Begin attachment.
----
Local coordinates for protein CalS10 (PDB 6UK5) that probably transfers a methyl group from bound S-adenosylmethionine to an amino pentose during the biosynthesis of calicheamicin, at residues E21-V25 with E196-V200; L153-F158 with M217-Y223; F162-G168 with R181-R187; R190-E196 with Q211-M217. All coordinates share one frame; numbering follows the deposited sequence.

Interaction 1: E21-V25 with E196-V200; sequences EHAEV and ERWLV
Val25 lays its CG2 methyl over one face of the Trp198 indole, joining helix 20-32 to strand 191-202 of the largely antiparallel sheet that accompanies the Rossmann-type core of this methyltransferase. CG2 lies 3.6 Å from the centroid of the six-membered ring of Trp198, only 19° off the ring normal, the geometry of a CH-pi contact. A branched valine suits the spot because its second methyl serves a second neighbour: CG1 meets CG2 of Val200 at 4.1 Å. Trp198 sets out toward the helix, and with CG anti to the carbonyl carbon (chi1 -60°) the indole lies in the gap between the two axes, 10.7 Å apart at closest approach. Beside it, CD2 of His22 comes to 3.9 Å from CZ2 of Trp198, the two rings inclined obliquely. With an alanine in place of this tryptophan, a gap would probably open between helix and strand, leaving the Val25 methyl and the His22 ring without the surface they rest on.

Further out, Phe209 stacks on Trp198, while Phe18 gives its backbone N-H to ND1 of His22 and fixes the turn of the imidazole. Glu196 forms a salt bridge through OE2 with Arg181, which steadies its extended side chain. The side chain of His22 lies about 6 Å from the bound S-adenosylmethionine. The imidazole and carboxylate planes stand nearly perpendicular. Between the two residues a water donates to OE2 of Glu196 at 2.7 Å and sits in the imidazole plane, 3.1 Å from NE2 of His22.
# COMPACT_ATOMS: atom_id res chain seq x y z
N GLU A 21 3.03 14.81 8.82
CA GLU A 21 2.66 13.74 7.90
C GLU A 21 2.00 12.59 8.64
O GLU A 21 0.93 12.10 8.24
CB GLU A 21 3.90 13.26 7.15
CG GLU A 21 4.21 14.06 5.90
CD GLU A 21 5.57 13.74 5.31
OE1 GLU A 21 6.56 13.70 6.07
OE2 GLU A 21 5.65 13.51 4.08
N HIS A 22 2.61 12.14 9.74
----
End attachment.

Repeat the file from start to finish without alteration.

Local coordinates for protein CalS10 (PDB 6UK5) that probably transfers a methyl group from bound S-adenosylmethionine to an amino pentose during the biosynthesis of calicheamicin, at residues E21-V25 with E196-V200; L153-F158 with M217-Y223; F162-G168 with R181-R187; R190-E196 with Q211-M217. All coordinates share one frame; numbering follows the deposited sequence.

Interaction 1: E21-V25 with E196-V200; sequences EHAEV and ERWLV
Val25 lays its CG2 methyl over one face of the Trp198 indole, joining helix 20-32 to strand 191-202 of the largely antiparallel sheet that accompanies the Rossmann-type core of this methyltransferase. CG2 lies 3.6 Å from the centroid of the six-membered ring of Trp198, only 19° off the ring normal, the geometry of a CH-pi contact. A branched valine suits the spot because its second methyl serves a second neighbour: CG1 meets CG2 of Val200 at 4.1 Å. Trp198 sets out toward the helix, and with CG anti to the carbonyl carbon (chi1 -60°) the indole lies in the gap between the two axes, 10.7 Å apart at closest approach. Beside it, CD2 of His22 comes to 3.9 Å from CZ2 of Trp198, the two rings inclined obliquely. With an alanine in place of this tryptophan, a gap would probably open between helix and strand, leaving the Val25 methyl and the His22 ring without the surface they rest on.

Further out, Phe209 stacks on Trp198, while Phe18 gives its backbone N-H to ND1 of His22 and fixes the turn of the imidazole. Glu196 forms a salt bridge through OE2 with Arg181, which steadies its extended side chain. The side chain of His22 lies about 6 Å from the bound S-adenosylmethionine. The imidazole and carboxylate planes stand nearly perpendicular. Between the two residues a water donates to OE2 of Glu196 at 2.7 Å and sits in the imidazole plane, 3.1 Å from NE2 of His22.
# COMPACT_ATOMS: atom_id res chain seq x y z
N GLU A 21 3.03 14.81 8.82
CA GLU A 21 2.66 13.74 7.90
C GLU A 21 2.00 12.59 8.64
O GLU A 21 0.93 12.10 8.24
CB GLU A 21 3.90 13.26 7.15
CG GLU A 21 4.21 14.06 5.90
CD GLU A 21 5.57 13.74 5.31
OE1 GLU A 21 6.56 13.70 6.07
OE2 GLU A 21 5.65 13.51 4.08
N HIS A 22 2.61 12.14 9.74